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5 of 5 people found the following review helpful
5.0 out of 5 stars Beautifully written, encapsulates the importance of the beaautiful game in defining our nation
Gray visited towns and cities across England in the 2011-2012 season, examining their relationships with the local football teams. From Burnley to Carlisle, Crewe to Leyton, Hatters, Railwaymen and Knitters explores the diversity of England and the relationship between a local team and the town they are part of. More than purely a book about football, this is a history...
Published 11 months ago by K. L. Beeden

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0 of 5 people found the following review helpful
1.0 out of 5 stars Prepare to be bored...
Read the reviews, on here and in WSC - thought i'd have a blast on the book as it sounded like a no brainer...

This was mind numbing & at the best of times. It just comes across as made up twaddle (he talks utter rubbish - his tone is not what I'd expect from a 30 year old) - his take on Middlesbrough & Sheffield in the first 2 chapters left me wondering that...
Published 6 months ago by Chalk da Bomb


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5 of 5 people found the following review helpful
5.0 out of 5 stars Beautifully written, encapsulates the importance of the beaautiful game in defining our nation, 2 Aug 2013
By 
K. L. Beeden (uk) - See all my reviews
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Gray visited towns and cities across England in the 2011-2012 season, examining their relationships with the local football teams. From Burnley to Carlisle, Crewe to Leyton, Hatters, Railwaymen and Knitters explores the diversity of England and the relationship between a local team and the town they are part of. More than purely a book about football, this is a history lesson, a social commentary, a declaration of love for the beautiful game. Gray's acute observations will resonate with football fans such as the summing up of the anticipation of visiting a new ground with the phrase 'may nothing stop the feeling a first visit to a new ground gives'. Portrayals of towns and the characters who reside there alongside both footballing and local anecdotes will amuse and inform in equal measure.

It is perhaps obvious to compare Gray to Hornby given the subject matter, yet the comparisons stretch beyond a passion for football. Wry observations of the quirky behaviour of football fanatics and a dry underlying humour appear to be Gray's fortes, making Hatters, Railwaymen and Knitters a highly readable and entertaining piece. Beautifully written, nostalgic and reflective, this will also appeal to fans of Simon Armitage, Stuart Maconie and Tim Moore.
9/10
*review originally published on [...]
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2 of 2 people found the following review helpful
5.0 out of 5 stars A wry look at England and football, 29 Aug 2013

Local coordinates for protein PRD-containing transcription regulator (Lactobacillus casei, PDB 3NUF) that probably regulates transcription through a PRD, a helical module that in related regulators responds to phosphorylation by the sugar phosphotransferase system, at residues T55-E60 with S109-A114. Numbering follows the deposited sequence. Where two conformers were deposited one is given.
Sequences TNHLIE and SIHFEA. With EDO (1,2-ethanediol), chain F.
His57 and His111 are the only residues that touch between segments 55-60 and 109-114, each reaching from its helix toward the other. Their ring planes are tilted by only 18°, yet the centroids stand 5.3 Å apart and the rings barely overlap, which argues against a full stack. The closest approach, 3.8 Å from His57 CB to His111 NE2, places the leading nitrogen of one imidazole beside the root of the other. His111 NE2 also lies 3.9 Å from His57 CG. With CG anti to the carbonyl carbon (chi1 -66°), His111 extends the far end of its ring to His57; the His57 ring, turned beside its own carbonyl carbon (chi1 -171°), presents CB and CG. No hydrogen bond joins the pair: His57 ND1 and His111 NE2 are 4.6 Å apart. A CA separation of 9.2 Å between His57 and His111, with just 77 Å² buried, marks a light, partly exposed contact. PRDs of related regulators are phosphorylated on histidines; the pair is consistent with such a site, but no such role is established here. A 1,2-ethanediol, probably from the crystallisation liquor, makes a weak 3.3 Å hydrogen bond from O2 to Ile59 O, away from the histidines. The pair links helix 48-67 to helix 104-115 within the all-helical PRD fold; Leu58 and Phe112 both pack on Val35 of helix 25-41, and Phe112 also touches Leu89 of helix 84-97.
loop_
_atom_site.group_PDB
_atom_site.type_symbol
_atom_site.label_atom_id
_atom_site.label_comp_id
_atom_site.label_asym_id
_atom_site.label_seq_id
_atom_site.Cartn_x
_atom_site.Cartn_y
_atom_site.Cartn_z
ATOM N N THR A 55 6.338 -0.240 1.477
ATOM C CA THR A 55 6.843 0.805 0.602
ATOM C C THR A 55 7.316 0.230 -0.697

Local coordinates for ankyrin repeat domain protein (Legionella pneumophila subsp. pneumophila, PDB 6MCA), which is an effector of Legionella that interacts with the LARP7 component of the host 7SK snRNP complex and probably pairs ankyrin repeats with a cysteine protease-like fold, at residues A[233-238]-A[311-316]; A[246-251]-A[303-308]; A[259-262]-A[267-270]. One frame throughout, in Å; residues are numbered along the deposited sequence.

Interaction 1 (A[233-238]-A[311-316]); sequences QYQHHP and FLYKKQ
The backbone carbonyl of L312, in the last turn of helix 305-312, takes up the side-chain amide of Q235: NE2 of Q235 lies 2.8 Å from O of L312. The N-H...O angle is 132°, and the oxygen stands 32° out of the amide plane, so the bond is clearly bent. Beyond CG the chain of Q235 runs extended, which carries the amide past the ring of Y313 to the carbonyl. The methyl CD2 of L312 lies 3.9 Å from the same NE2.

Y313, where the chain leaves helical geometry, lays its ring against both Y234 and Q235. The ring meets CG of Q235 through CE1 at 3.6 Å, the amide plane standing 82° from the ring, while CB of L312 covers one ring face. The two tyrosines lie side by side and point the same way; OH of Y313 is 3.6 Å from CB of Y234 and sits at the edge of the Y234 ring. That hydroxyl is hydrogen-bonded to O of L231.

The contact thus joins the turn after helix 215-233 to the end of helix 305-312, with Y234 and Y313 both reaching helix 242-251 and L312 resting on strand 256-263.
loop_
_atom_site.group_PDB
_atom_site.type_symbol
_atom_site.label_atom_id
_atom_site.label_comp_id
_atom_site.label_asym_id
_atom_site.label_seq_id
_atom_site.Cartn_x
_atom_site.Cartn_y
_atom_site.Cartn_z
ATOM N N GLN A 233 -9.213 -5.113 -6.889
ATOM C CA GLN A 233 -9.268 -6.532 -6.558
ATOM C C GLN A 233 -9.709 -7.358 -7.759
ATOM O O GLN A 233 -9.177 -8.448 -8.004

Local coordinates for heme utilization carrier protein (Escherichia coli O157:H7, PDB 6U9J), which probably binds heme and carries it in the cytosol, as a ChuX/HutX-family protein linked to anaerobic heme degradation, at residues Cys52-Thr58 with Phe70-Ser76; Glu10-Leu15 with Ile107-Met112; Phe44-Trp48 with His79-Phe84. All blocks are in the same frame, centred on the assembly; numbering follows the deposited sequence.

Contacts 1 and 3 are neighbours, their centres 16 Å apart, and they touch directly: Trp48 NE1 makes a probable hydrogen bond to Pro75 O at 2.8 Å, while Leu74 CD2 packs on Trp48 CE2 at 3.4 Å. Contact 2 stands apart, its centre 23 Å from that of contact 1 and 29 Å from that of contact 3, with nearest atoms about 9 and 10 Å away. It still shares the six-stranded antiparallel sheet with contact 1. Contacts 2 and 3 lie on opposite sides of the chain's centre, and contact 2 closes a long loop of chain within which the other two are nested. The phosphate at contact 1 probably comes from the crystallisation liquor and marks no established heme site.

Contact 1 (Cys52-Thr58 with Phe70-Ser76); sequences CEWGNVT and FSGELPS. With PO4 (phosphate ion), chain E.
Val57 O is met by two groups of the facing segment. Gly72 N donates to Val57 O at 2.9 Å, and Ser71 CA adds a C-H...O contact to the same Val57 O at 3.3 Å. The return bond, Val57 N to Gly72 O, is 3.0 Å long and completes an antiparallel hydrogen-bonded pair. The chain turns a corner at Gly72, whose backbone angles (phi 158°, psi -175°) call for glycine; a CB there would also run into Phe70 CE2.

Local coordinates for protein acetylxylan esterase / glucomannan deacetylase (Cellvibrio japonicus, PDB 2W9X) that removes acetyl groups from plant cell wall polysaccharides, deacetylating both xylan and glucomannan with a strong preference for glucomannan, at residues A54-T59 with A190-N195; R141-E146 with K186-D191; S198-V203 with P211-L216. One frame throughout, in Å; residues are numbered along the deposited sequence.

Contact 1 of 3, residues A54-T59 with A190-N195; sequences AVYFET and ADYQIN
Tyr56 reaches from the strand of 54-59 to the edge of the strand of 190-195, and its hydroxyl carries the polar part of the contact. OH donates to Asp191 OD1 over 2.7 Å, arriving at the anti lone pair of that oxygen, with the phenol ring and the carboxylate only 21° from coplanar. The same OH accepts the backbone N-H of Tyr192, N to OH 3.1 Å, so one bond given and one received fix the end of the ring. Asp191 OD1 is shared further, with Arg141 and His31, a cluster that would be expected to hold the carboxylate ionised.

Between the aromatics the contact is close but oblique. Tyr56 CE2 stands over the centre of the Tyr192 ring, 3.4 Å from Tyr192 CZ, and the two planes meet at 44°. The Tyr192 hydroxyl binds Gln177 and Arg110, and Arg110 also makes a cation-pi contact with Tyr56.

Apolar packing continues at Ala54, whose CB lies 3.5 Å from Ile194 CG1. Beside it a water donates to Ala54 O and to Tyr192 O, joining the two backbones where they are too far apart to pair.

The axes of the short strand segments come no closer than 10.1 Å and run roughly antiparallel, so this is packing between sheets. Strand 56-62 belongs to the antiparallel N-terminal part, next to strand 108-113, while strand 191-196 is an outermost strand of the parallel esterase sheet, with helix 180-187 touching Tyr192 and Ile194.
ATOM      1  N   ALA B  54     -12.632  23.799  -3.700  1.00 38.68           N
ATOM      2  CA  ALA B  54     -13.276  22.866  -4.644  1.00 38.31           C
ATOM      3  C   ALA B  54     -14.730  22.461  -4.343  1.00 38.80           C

By 
Bantam Dave (Bradford, UK) - See all my reviews
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Daniel Gray is very much a proud Englishman but having been exiled in Scotland for over ten years he realises he needs get to know his homeland again. Rather than just simply travel around England he chooses to utilise his love of football and visit the grounds of clubs that had a significant season during the year of his birth, 1981. Ignoring the mega Premier League clubs he goes the homes of twelve teams from the lower echelons of the football pyramid, to places like Carlisle, Burnley, Luton, Middlesbrough and Newquay. As well as attending a match Gray also casts his eye on the town, relating what he finds to the football club and to England in general. For example, in Middlesbrough he looks at the death of industry and in Luton at attitudes towards race and its divisions.

This is a fascinating book and one that is difficult to categorise. It is not a football book as such - this is evidenced by the fact that Gray never names players in his accounts of matches watched - nor is it a travelogue or a social history; it comfortably straddles each of these, coming together to make a really interesting read. I enjoyed Daniel Gray's writing style; he is drily amusing (I like his line about Tesco becoming so big that they may enter their own team in the Olympics) and informative but he is never overly critical, preferring to write about the upside of what he found on his travels rather than dwell on the downside.

A previous reviewer has suggested that this book may appeal to fans of Simon Armitage, Stuart Maconie and Tim Moore; whilst I can see his point, to me this book more closely resembles the work of that brilliant writer, Harry Pearson. I believe that like Daniel Gray, Pearson is a native of Teeside. Is there something in the air around there that helps produce good writers?
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1 of 1 people found the following review helpful
5.0 out of 5 stars Like football, history, football history and politics? This is for you..., 30 Sep 2013
By 
T. C. Hogg "tom57173" (Edinburgh, Scotland) - See all my reviews
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Dan Gray's latest book surpasses his earlier football travelogue/polemic "Stramash" with a wide ranging and geographically diverse wander through various levels of English football. As before in his warm-up based in Scotland, he effortlessly segues between football, local history and politics and in some cases a combination of all three. All of this is deftly delivered with good humour, affection and some astute observations about the state of England (in both senses).